The trial judge dismissed this claim in a single paragraph of his opinion of May 1, 1974:


Defendant's first contention that he was never warned of the serious constitutional questions involved in having one attorney represent him and the other two co-defendants at the trial, has no basis in fact. This Court, on more than one occasion, both before and during the trial advised all the defendants that each was entitled to have separate counsel. Each defendant, including the herein defendant, indicated that he was satisfied with the attorney who was representing them jointly.

 Petitioner then filed a petition for a writ of habeas corpus in this court. He presented the same issue here as in the state court: Were petitioner's Sixth Amendment rights violated when the trial court failed to advise him of a possible conflict of interest among the co-defendants and where the record clearly demonstrates the possibilities of this conflict of interest?

 In its opinion of August 24, 1977 this court held that the trial judge was mistaken. The record did Not disclose any inquiry by the trial judge into the possible conflict of interest or a suggestion that the defendant might consider retaining alternate counsel. Despite this fact, this court also held that the petition would be dismissed because of petitioner's failure to allege any conflict with specificity; joint representation alone is not a constitutional deprivation of counsel. United States v. Carrigan, 543 F.2d 1053, 1055 (2d Cir. 1976). Since petitioner was proceeding pro se, this court gave him thirty days to present these specifics now that petitioner had the guidance of this court's opinion.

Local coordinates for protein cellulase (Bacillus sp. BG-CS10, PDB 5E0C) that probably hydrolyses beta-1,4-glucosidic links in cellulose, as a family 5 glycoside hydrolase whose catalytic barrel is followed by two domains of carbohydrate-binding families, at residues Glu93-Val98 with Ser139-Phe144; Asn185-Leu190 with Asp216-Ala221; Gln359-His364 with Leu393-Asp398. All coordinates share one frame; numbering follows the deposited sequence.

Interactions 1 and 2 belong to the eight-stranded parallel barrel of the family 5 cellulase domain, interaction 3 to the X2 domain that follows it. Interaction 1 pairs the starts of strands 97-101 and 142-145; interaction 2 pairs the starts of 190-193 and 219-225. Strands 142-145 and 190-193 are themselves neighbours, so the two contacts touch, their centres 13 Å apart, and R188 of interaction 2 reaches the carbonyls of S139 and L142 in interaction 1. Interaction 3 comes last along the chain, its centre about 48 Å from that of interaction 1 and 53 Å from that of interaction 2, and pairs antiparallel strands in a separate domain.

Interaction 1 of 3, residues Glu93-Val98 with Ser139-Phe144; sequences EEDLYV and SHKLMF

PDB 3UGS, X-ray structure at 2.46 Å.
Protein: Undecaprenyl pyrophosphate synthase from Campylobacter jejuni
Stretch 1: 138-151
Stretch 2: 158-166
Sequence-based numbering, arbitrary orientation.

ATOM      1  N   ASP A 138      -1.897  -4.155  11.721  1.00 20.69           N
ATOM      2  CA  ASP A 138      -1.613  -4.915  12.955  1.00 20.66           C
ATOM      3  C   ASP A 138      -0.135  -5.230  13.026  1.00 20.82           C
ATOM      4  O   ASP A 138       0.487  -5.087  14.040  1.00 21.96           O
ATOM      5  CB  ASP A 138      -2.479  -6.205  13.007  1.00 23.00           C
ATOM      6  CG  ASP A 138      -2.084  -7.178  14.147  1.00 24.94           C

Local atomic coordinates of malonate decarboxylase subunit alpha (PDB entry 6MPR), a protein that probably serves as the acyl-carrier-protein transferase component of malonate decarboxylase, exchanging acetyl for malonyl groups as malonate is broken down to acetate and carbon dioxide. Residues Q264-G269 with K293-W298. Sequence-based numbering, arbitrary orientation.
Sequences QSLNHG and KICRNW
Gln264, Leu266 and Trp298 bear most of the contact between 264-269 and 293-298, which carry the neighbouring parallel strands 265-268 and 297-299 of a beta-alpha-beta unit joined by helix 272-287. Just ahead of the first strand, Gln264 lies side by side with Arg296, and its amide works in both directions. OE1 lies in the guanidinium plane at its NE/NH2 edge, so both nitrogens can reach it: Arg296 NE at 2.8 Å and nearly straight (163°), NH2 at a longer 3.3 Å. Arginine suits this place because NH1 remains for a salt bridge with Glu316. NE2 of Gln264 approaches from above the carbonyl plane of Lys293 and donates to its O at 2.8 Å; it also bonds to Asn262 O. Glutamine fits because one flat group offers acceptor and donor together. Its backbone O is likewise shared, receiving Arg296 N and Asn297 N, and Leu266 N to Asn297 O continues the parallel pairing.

Petitioner then secured counsel. Subsequent papers filed by petitioner alleged for the first time that: First, petitioner, himself, had been held captive by his co-defendant Rinaldi Before committing the crime for which he has been convicted kidnapping. Petitioner alleges that he committed the acts for which he was convicted under duress, an affirmative defense to the charge of kidnapping. Second, counsel for the defendants conferred alone with Rinaldi on two occasions but never conferred separately with either petitioner or the third co-defendant. Third, petitioner wished to take the stand in his own defense but counsel refused to allow him to do so. Petitioner also points to portions of the record which, when viewed in light of the above three allegations, lend credence to his claim of conflict of interest and inadequate representation of counsel.

 The state judge was never aware of the above facts. We have a situation where a pro se petitioner never presented the above facts to the state court, although they were known to petitioner at that time. Here, the state court, relying on its incorrect recollection that it had inquired into the possibility of a conflict of interest, failed to inquire Further into petitioner's specific allegations in support of his motion to vacate sentence and, instead, denied that motion.